Once upon a time I was a beginning knitter. It surprises some people when they find out it was only 11 years ago that I learned to knit. I've been messing about with crafts of some kind my entire life, but knitting only arrived on the scene in 2005. It took me awhile to get the hang of it. I have spoken before of my first scarf. It took a lot longer than I expected but it was the beginning of the journey and sometimes that first step is a LuLu.
Once upon a time, too, I wrote a blog post about what to do once you've gotten started on your own knitting journey. I thought about that post this week as I was preparing for this Saturday's Beginning Knit + Purl class. I'm super excited about this class I was thinking that I wanted to do everything I could to make sure it's a good experience for my students. That's when I realized I've never really written about what to do when you decide to take up knitting...
Tips for Beginner Knitters
Are you a total rookie, thinking of learning to knit? Here are some tips to help you get the most out of your efforts.
1. Take a class. Of course you know I would say this. I believe so strongly in the importance of learning from someone who can look at what you're doing and catch your mistakes (or your lack thereof) and keep you going in the right direction, that I put my beliefs in action and teach as much as I can. If you can't find a class, ask for a private lesson.
2. Learn from a reputable source. This applies to both your use of an instructor as well as any online learning you might seek out. Let's face it--anyone can put out a Youtube about any topic, whether or not they are trained to teach or even know what they are doing. Look for a site you can trust. The ones I always recommend are KnittingHelp.com and the tutorials over on the KnitPicks website. Red Heart yarns is now adding some instructional videos featuring the very likable Marly Bird, as well. When it comes to instructors, anyone who understands the basics of knitting could very well show you how it's done. However...I once tried to teach Fair Isle knitting to a woman older than me who had been doing basic knitting for 40 years--INCORRECTLY. Her grandmother had taught her and somewhere along the way, not sure if it was Granny's fault, but this sweet woman was knitting every single stitch through the back loop. This ought not to be, my friends. To this day I worry about that knitter and how twisty all of her projects are turning out. So, please, for me, make sure you learn it the correct way!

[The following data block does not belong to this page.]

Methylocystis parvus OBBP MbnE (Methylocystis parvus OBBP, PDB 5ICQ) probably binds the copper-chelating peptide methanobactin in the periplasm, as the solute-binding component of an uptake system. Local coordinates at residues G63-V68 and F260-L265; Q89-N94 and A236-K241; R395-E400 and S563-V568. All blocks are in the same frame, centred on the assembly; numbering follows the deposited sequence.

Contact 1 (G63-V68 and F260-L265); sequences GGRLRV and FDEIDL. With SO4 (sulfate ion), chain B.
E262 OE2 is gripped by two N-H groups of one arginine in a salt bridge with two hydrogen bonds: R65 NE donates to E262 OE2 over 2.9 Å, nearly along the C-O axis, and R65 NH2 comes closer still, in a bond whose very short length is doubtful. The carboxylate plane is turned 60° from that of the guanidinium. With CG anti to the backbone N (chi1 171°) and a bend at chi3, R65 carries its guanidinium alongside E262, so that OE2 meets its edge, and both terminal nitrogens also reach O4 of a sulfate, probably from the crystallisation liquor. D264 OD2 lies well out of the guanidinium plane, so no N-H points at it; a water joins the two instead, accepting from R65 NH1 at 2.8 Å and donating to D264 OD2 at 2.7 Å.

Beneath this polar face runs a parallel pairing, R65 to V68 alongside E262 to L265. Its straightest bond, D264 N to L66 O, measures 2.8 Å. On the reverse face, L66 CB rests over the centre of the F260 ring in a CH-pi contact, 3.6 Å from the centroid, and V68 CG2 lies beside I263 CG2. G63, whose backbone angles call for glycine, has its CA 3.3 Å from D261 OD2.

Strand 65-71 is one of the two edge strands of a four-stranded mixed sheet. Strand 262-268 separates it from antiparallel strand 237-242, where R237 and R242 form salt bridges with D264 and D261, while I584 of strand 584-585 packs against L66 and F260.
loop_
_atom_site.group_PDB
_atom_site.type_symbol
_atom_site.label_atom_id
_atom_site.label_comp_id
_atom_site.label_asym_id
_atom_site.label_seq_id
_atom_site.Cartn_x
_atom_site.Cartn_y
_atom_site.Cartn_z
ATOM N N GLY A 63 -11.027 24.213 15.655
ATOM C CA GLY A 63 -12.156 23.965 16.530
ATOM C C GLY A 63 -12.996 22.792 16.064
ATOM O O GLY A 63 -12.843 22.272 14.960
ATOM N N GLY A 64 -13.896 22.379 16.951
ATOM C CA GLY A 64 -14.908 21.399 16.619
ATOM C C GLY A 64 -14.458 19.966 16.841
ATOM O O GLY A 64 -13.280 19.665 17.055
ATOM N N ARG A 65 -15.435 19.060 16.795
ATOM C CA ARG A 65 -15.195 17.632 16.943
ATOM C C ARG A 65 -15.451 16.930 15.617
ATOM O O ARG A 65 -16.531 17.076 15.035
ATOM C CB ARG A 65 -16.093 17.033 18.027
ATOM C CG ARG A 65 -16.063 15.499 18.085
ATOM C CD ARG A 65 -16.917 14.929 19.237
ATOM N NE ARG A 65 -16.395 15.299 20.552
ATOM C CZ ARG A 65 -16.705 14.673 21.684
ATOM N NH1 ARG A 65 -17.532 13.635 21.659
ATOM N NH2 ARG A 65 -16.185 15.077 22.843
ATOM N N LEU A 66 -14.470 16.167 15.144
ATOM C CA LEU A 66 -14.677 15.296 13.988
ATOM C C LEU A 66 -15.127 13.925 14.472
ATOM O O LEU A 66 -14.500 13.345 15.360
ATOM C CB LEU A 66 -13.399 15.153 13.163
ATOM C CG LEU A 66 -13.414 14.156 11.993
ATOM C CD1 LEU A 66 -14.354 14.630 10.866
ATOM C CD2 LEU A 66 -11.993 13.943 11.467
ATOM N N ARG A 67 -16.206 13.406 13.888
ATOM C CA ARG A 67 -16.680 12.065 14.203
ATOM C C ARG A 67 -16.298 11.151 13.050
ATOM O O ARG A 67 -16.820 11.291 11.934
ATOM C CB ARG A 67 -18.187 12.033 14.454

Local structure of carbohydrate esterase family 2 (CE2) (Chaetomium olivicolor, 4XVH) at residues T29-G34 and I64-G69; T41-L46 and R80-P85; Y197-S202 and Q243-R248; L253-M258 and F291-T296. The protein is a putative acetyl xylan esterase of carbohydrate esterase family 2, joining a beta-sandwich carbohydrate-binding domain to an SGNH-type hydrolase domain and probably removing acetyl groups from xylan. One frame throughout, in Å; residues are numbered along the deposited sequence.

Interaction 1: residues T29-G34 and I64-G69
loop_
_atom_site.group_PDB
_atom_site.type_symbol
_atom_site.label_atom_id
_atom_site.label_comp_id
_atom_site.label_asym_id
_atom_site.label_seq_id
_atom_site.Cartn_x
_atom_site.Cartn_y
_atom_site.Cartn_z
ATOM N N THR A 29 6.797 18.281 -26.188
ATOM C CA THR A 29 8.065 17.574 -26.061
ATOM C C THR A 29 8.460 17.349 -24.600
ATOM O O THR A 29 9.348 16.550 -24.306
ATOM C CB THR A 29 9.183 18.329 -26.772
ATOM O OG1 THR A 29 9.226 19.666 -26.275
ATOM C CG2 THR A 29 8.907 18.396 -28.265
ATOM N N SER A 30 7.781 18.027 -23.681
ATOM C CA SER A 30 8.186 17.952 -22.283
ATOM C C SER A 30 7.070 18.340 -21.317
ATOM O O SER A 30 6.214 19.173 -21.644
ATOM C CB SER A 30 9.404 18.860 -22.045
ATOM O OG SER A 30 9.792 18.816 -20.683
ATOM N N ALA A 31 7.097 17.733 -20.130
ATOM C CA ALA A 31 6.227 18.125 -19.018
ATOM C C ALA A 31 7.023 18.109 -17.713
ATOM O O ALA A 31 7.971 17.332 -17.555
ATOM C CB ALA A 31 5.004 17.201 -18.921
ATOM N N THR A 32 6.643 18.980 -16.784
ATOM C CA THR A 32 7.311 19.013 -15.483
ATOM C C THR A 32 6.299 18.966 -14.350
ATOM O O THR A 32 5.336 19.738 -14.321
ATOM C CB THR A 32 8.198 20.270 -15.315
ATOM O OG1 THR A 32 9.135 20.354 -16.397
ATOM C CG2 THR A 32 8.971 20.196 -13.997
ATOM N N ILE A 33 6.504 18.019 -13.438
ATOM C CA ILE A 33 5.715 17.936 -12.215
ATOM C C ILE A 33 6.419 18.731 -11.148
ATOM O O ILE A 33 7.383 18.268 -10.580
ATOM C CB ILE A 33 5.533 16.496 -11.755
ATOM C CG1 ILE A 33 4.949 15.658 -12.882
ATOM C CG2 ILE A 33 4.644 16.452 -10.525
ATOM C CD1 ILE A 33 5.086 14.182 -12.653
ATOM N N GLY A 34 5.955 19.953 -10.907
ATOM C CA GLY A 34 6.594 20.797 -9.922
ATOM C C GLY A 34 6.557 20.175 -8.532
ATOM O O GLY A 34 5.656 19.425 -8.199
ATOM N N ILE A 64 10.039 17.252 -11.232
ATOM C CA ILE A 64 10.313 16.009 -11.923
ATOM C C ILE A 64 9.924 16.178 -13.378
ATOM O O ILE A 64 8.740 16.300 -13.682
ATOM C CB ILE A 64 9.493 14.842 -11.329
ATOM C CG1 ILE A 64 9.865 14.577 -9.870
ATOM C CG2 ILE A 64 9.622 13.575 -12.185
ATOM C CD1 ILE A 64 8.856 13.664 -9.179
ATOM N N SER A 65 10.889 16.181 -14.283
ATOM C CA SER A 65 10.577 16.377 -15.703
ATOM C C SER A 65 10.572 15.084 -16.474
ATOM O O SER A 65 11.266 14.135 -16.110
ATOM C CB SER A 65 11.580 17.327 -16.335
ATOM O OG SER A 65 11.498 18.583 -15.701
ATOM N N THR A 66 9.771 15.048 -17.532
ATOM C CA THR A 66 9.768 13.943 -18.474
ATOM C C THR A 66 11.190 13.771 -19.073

3. Start small. Sure, there are some of you who will tackle a lopi sweater right off the bat (like my lovely knitting friend Christina), but if you start small--a scarf, a washcloth, a bookmark--you can learn all the basics (cast on, knit, bind off) quickly and hopefully without too much trouble.
4. Choose your tools wisely. Never bring a dark color to my Beginning Knit class. Please know that I have walked that path and nothing good can come of it. My first socks were a dark navy and I couldn't see WHAT I was doing. It was crazy. Knit with something bright so you can easily see your stitches. Needles matter as well. If you have a hard time holding on to the needles, then you will have an unnecessarily difficult time knitting with them. Choose smooth, light-weight, strong needles like bamboo. Bamboo is an excellent choice for beginners because the stitches won't accidentally slide off your needles as much as with metal needles. Plastic needles are just kind of weird, in my opinion. Too much drag on your yarn can be just as bad as too little.
5. Be prepared to practice. Knitting has lately come into the spotlight as a "slow" craft. Well, yeah, it IS. Part of this is that it takes practice when you first get started. Not many people pick it up and are Master Knitters within the first year. If you're used to being able to conquer things quickly, here is your chance to step outside your box and conquer something slowly, after much practice. Believe me when I say, I understand and it's totally worth it!
6. Don't go it alone. Find a group of knitters you can hang out with and learn from. Naturally I have a certain group in mind. If you don't live here, ask around where you are and find out where the knitters congregate. Don't be afraid to admit you're new to it all. The encouragement you receive on your kntting journey will be worth the effort it takes to find your tribe.
7. Ask questions. Start now. Have any questions on starting your knitting education? Ask away! knitoasis at gmail dot com